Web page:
Explaining Medical Terminology Associated with Lung Cancer Treatment
Medical terminology is baffling for any layman and when we are confronted with a condition as serious as lung cancer, it helps to relieve some of the stress if you understand some of the terminology. Your doctor will help you with understanding what is happening and the treatment regime which is available, but you can also do much to help yourself by learning more about the condition and its cure.
Diagnostic Tools and Techniques
Lung cancer is usually discovered because of a routine chest x-ray or because symptoms occur which send them to the doctor, such as persistent coughing or coughing up blood. These are not conclusive indicators of lung cancer but prompt further investigation.
Lung cancer can be diagnosed using a combination of the following:
CT Scan – this is a tool using x-rays which provides a detailed picture of the lungs and any abnormality. The CT stands for Computed Tomography.
PET Scan – PET stands for Positive Emission Tomography and is a non-invasive procedure which highlights the tumor by using an injection of mildly radioactive glucose solution – cancer tumors use a lot of energy and the raw material is glucose sugar – if you have a cancer tumor, it will show up because the radioactive sugars will concentrate around it.
Bronchoscopy – is the insertion of a tube which has a camera and swab or biopsy-taking scalpel on the end of it. A biopsy is simply a small tissue sample which is taken from the affected area of the lung and sent to the lab for testing for cancer cells. A bronchoscopy can be mildly discomforting as the tube is inserted through the nose or mouth to reach the major airways so a swab or biopsy can be taken.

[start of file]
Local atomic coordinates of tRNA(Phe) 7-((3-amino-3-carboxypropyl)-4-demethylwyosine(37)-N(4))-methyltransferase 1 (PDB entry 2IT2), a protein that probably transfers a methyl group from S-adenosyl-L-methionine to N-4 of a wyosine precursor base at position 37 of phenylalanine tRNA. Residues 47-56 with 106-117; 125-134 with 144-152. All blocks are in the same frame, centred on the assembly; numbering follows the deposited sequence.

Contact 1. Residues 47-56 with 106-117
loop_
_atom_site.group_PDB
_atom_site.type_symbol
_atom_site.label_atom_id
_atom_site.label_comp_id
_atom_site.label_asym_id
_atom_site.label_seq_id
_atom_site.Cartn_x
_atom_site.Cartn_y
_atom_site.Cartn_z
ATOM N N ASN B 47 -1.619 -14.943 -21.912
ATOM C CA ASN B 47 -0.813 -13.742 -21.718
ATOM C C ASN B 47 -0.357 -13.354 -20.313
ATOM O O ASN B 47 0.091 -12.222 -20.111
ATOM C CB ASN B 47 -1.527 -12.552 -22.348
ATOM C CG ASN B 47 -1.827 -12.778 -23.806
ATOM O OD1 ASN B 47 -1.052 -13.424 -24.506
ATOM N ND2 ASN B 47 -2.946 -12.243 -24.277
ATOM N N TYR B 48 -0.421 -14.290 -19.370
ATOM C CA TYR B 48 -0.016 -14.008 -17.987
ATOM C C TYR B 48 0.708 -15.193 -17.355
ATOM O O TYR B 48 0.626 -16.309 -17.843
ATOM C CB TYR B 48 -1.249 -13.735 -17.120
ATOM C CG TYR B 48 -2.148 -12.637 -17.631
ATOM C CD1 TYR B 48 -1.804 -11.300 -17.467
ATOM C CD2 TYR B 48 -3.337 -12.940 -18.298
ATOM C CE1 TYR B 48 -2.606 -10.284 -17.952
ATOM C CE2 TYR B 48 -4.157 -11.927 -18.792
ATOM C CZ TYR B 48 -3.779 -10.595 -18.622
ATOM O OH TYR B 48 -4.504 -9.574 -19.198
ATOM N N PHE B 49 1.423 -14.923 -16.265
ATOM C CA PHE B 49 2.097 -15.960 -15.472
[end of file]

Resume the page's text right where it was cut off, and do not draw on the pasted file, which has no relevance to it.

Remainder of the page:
Needle Biopsy – the doctor will use the results of a CT Scan to guide a needle into the affected area of the lung so a tissue sample can be taken for testing.
Surgical Biopsy – if the abnormality is in a difficult to access part of the lung or is too small for a needle to accurately find it, then a small incision is made through which the surgeon is able to remove part of the lung containing the affected tissue. The tissue is then tested for cancer cells in the pathology lab.
Staging or TNM
Staging – the process by which a cancer is categorized based on a number of factors; the result is used to determine an effective and appropriate treatment regime.
TNM – staging is frequently referred to as “TNM” which stands for the three main factors – the presence of a Tumor, the cancer being present in the Lymph Nodes, and the spreading of the cancer to or from other parts of the body, referred to as Metastasizing.
Primary Cancer – this refers to a cancer which has originated at that spot and has not occurred because it has spread from another part of the body. Surgery is frequently used to treat early forms of primary lung cancer backed by chemotherapy or radiation treatment.
Metastasized Cancer – this refers to a cancer tumor which has originated elsewhere in the body and has spread to the lungs. It is not usually treated by surgery unless the cancer is non-aggressive and not too large.
- Imaging and the Treatment of Lung Cancer (bizarremedical.com)
- Air Purifier Reviews (rabbitair.com)
- Common Questions Asked About Chiropractic Treatment (chiropractorservice.com)
- Easing the Pain of Lung Cancer (everydayhealth.com)